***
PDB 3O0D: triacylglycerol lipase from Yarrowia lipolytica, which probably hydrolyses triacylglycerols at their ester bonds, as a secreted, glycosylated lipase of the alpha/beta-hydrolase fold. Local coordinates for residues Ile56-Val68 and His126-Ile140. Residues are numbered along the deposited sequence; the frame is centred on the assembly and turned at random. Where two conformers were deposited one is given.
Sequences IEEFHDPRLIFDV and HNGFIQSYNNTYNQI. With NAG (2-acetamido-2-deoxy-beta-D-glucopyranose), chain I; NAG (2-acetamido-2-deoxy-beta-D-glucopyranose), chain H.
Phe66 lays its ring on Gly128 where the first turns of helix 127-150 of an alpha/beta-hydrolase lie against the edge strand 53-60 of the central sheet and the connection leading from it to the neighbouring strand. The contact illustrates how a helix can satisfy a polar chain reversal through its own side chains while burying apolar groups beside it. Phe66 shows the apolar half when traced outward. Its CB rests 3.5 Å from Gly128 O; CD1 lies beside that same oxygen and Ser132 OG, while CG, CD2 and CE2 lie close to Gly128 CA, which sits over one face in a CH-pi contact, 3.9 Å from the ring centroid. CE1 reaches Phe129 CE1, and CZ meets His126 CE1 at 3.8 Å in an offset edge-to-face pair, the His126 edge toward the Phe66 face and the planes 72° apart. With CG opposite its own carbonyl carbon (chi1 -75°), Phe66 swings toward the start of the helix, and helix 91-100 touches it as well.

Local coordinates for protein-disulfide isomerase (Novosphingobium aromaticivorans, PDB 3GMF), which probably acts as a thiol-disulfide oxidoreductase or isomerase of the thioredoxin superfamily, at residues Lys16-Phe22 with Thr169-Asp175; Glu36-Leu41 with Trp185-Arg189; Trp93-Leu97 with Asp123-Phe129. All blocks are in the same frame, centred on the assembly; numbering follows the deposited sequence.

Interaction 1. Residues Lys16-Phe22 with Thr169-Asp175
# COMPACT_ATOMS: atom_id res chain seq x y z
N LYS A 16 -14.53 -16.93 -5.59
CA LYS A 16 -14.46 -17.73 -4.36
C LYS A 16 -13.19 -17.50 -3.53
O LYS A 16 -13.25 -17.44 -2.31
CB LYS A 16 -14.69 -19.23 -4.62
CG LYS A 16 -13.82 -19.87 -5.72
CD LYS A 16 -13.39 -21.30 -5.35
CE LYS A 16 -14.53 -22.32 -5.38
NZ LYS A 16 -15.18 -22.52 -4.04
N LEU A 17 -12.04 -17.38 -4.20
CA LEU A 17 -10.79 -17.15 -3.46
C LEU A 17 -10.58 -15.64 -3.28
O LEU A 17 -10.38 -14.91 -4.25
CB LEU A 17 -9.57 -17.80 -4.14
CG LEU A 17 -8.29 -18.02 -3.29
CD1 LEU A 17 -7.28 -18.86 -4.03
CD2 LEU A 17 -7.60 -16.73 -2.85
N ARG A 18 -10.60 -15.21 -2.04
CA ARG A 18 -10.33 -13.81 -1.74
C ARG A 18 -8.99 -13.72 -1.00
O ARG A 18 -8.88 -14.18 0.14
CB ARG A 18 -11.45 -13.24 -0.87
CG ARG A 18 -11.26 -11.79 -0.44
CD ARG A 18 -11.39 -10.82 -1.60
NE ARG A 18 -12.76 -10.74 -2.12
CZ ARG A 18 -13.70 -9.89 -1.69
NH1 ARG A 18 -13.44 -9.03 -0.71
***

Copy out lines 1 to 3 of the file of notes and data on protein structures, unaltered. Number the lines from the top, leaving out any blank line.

PDB 3O0D: triacylglycerol lipase from Yarrowia lipolytica, which probably hydrolyses triacylglycerols at their ester bonds, as a secreted, glycosylated lipase of the alpha/beta-hydrolase fold. Local coordinates for residues Ile56-Val68 and His126-Ile140. Residues are numbered along the deposited sequence; the frame is centred on the assembly and turned at random. Where two conformers were deposited one is given.
Sequences IEEFHDPRLIFDV and HNGFIQSYNNTYNQI. With NAG (2-acetamido-2-deoxy-beta-D-glucopyranose), chain I; NAG (2-acetamido-2-deoxy-beta-D-glucopyranose), chain H.
Phe66 lays its ring on Gly128 where the first turns of helix 127-150 of an alpha/beta-hydrolase lie against the edge strand 53-60 of the central sheet and the connection leading from it to the neighbouring strand. The contact illustrates how a helix can satisfy a polar chain reversal through its own side chains while burying apolar groups beside it. Phe66 shows the apolar half when traced outward. Its CB rests 3.5 Å from Gly128 O; CD1 lies beside that same oxygen and Ser132 OG, while CG, CD2 and CE2 lie close to Gly128 CA, which sits over one face in a CH-pi contact, 3.9 Å from the ring centroid. CE1 reaches Phe129 CE1, and CZ meets His126 CE1 at 3.8 Å in an offset edge-to-face pair, the His126 edge toward the Phe66 face and the planes 72° apart. With CG opposite its own carbonyl carbon (chi1 -75°), Phe66 swings toward the start of the helix, and helix 91-100 touches it as well.